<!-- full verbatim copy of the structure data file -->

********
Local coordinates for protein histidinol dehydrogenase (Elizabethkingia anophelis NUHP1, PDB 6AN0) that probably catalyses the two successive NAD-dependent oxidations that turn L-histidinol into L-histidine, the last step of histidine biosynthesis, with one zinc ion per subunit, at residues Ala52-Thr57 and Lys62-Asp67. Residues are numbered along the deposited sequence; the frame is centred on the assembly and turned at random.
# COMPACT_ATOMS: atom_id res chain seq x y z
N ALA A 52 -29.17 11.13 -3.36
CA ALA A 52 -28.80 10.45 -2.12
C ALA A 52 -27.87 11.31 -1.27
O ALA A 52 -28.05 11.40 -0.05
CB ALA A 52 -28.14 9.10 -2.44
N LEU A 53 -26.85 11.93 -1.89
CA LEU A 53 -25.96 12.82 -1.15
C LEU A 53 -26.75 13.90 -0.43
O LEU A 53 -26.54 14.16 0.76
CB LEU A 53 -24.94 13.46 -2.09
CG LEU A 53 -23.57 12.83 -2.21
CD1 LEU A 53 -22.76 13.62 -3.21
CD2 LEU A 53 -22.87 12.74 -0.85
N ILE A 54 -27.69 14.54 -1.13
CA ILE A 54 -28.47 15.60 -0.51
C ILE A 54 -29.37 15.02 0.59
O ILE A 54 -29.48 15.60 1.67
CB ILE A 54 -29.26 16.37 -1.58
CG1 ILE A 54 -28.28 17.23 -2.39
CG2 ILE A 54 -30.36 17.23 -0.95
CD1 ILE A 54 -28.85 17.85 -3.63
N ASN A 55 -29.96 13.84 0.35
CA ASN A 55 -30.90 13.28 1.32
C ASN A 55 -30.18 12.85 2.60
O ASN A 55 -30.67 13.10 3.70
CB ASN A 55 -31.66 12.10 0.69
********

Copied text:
Local coordinates for protein histidinol dehydrogenase (Elizabethkingia anophelis NUHP1, PDB 6AN0) that probably catalyses the two successive NAD-dependent oxidations that turn L-histidinol into L-histidine, the last step of histidine biosynthesis, with one zinc ion per subunit, at residues Ala52-Thr57 and Lys62-Asp67. Residues are numbered along the deposited sequence; the frame is centred on the assembly and turned at random.
# COMPACT_ATOMS: atom_id res chain seq x y z
N ALA A 52 -29.17 11.13 -3.36
CA ALA A 52 -28.80 10.45 -2.12
C ALA A 52 -27.87 11.31 -1.27
O ALA A 52 -28.05 11.40 -0.05
CB ALA A 52 -28.14 9.10 -2.44
N LEU A 53 -26.85 11.93 -1.89
CA LEU A 53 -25.96 12.82 -1.15
C LEU A 53 -26.75 13.90 -0.43
O LEU A 53 -26.54 14.16 0.76
CB LEU A 53 -24.94 13.46 -2.09
CG LEU A 53 -23.57 12.83 -2.21
CD1 LEU A 53 -22.76 13.62 -3.21
CD2 LEU A 53 -22.87 12.74 -0.85
N ILE A 54 -27.69 14.54 -1.13
CA ILE A 54 -28.47 15.60 -0.51
C ILE A 54 -29.37 15.02 0.59
O ILE A 54 -29.48 15.60 1.67
CB ILE A 54 -29.26 16.37 -1.58
CG1 ILE A 54 -28.28 17.23 -2.39
CG2 ILE A 54 -30.36 17.23 -0.95
CD1 ILE A 54 -28.85 17.85 -3.63
N ASN A 55 -29.96 13.84 0.35
CA ASN A 55 -30.90 13.28 1.32
C ASN A 55 -30.18 12.85 2.60
O ASN A 55 -30.67 13.10 3.70
CB ASN A 55 -31.66 12.10 0.69